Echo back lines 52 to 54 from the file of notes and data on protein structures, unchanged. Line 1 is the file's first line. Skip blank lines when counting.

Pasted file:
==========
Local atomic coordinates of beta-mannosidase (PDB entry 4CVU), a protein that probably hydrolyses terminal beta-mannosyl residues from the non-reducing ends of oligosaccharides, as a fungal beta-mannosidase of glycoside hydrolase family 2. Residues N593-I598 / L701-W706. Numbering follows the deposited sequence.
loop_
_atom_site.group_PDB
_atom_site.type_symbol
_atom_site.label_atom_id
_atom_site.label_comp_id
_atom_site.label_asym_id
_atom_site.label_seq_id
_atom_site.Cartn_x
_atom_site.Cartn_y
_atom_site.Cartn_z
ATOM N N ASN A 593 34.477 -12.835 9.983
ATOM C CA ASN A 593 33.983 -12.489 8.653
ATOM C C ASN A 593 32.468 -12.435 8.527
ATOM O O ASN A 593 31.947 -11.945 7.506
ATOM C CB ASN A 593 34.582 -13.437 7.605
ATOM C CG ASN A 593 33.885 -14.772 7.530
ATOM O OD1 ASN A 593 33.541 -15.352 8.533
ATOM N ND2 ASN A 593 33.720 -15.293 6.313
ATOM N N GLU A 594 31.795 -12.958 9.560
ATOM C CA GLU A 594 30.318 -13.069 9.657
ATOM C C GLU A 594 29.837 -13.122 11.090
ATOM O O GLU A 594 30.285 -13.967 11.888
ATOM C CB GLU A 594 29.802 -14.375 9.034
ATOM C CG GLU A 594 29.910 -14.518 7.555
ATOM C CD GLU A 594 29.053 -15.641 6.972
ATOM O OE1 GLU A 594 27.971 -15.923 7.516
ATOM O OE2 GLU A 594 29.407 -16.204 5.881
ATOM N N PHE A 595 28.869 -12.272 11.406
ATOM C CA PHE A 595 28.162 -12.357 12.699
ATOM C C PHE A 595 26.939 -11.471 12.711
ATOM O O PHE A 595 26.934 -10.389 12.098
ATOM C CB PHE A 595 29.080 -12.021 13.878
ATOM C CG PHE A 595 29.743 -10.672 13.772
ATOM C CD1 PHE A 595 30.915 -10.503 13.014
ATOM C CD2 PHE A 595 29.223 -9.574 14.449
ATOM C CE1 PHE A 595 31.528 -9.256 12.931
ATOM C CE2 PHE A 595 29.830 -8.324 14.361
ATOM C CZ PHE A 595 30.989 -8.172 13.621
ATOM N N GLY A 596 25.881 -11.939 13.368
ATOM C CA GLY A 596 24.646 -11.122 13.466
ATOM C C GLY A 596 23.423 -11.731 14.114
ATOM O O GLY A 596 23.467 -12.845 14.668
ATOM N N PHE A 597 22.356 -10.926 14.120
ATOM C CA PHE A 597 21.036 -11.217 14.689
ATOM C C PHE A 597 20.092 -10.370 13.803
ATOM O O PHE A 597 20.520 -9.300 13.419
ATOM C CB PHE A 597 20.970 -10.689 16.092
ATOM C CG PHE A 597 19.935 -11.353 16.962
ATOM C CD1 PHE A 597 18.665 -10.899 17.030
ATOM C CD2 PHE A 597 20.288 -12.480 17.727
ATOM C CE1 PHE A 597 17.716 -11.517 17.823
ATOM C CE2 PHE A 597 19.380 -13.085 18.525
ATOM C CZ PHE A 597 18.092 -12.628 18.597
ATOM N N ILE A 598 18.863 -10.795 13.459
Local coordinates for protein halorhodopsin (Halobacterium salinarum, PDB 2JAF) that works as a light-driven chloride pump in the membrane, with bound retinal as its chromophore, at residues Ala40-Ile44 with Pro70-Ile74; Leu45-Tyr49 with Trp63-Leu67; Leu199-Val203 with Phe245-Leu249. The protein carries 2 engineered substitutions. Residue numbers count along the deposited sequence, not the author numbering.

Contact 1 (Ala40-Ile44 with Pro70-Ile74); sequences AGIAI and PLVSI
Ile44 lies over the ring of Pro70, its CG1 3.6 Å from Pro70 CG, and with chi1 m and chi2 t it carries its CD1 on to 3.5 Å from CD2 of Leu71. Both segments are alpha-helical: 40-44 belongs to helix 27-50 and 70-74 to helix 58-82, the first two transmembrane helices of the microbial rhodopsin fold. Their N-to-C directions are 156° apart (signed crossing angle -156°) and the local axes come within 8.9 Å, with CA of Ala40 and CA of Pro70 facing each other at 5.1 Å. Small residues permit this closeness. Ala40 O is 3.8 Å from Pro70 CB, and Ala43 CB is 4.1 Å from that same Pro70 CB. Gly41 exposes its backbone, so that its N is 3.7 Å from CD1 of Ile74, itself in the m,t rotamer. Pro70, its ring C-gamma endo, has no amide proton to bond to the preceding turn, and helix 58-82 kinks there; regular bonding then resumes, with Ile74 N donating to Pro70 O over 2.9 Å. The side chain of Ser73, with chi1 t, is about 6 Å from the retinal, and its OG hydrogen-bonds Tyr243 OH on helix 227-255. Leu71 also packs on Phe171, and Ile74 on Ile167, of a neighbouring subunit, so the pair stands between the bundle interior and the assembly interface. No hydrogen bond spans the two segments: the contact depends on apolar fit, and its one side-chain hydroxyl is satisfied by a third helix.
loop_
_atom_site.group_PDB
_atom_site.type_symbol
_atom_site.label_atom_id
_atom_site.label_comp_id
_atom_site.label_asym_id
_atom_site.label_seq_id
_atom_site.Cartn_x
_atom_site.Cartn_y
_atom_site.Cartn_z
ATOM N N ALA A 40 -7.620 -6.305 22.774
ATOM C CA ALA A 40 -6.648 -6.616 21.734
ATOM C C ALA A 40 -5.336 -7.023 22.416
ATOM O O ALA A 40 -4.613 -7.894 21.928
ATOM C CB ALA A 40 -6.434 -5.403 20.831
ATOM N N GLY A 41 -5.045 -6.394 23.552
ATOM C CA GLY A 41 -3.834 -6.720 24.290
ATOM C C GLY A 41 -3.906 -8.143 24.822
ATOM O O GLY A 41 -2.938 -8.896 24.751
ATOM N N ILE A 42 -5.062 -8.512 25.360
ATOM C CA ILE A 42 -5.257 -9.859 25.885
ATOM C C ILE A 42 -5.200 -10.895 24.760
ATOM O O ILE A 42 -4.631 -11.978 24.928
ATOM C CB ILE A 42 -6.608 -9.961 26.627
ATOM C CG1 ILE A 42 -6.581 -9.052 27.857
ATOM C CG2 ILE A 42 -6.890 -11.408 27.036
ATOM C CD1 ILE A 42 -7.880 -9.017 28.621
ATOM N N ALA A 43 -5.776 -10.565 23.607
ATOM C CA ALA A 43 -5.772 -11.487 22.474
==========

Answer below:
ATOM C CE1 PHE A 597 17.716 -11.517 17.823
ATOM C CE2 PHE A 597 19.380 -13.085 18.525
ATOM C CZ PHE A 597 18.092 -12.628 18.597